NCAA pauses investigations into NIL violations amid preliminary injunction

The NCAA has instructed its enforcement staff to pause investigations involving third-party participation in NIL-related activities in the wake of the preliminary injunction issued by a federal judge last week in Tennessee.

The Division I Board of Directors directed NCAA enforcement staff to pause and not begin investigations involving third-party participation in NIL-related activities while the injunction remains in effect, according to a letter sent Friday to NCAA membership by NCAA president Charlie Baker. The Board also noted that there will be no penalty for conduct that occurs while the injunction is in place.

“I agree with this decision, while the progress toward long-term solutions is underway and while we await discussions with the attorneys general,” Baker wrote. “In circumstances that are less than ideal, this at least gives the membership notice of the board’s direction related to enforcement.”

Last Friday, Judge Clifton L. Corker said that a lawsuit filed by attorneys general in Tennessee and Virginia had enough merit to stop college sports’ regulatory body from imposing any restrictions on prospects signing name, image and likeness (NIL) deals before joining programs. The decision was effective immediately for all of Division I, which plunged the NCAA ecosystem into chaos. The decision essentially allows individual donors or booster groups to offer recruits monetary deals to entice them to play at their schools.

Baker said that the three specific NCAA policies can continue to be enforced while the injunction is in effect: 1) The prohibition on pay-for-play/payment for specific athletics performance; 2) The prohibition on direct institutional payment for NIL; and 3) The quid pro quo requirement.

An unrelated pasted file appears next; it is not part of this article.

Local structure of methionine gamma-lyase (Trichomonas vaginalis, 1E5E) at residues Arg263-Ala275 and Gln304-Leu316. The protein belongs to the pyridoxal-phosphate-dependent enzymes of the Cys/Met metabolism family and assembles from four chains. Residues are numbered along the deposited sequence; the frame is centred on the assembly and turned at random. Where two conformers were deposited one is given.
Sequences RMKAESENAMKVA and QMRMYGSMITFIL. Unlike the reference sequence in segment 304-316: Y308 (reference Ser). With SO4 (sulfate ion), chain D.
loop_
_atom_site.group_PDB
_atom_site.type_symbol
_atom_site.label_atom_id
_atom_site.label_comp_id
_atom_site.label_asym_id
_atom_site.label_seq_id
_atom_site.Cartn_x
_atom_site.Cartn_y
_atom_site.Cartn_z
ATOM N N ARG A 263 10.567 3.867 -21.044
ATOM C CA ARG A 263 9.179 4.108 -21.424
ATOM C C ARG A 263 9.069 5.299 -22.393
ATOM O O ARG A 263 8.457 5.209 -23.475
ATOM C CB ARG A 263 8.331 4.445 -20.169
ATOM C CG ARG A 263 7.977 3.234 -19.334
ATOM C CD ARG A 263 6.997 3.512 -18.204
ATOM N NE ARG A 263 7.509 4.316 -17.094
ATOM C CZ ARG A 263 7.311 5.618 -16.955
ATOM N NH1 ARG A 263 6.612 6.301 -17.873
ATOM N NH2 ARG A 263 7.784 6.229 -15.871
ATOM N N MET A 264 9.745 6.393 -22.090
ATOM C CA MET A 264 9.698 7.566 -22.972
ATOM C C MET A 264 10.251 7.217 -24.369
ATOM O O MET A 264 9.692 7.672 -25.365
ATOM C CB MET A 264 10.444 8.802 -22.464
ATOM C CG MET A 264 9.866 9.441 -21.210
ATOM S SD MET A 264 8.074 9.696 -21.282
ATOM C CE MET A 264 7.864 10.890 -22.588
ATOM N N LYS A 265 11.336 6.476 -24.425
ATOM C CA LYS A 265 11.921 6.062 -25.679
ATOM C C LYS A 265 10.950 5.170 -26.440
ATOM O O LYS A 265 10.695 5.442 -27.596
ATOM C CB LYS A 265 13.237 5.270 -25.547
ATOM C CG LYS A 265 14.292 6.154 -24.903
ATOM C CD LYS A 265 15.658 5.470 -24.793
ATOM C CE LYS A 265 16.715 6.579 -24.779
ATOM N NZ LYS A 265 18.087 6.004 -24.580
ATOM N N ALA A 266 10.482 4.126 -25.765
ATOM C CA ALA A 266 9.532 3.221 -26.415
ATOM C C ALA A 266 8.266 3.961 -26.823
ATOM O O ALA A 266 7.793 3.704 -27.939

“I realize pausing NIL-related enforcement while these other bylaws are upheld by the injunction will raise significant questions on campuses,” Baker wrote. “This is precisely why a D-I meeting room, not a courtroom, is the best place to change NCAA policy. This is the only practical response to the injunction at this time, and we hope the attorneys will work with us to clarify next steps.”



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The injunction is not a final ruling in the case, but the judge’s decision is all but certain to open the floodgates for more recruits to sign NIL deals nationwide without fear of repercussions. Since NIL laws in various states went into effect in 2021, the NCAA has attempted to defend and enforce its own policies, which aim to restrict the use of NIL deals to induce recruits to sign with a particular program, and the fundamental idea that college athletes should not be paid based on their athletic performance.

“The NCAA’s prohibition likely violates federal antitrust law and harms student-athletes,” Corker wrote in his decision.

NCAA rules currently allow enrolled athletes to sign NIL deals with both individual boosters and collectives, which are groups of boosters who pool resources before signing athletes to contracts. The NCAA does not allow prospective athletes — high-school athletes or transfers — to sign such deals, believing it to be a recruiting inducement.

On Jan. 31, the attorneys general of Tennessee and Virginia jointly filed a lawsuit against the NCAA in a U.S. district court, challenging the organization’s ban on using NIL inducements in recruiting. The suit came the day after news broke that the NCAA was investigating the recruiting activities of University of Tennessee and Spyre Sports Group — a collective unofficially associated with Volunteers athletics — specifically around five-star prospect Nico Iamaleava, who ultimately enrolled at Tennessee in January 2023.

(Photo: Isaiah Vazquez / Getty Images)

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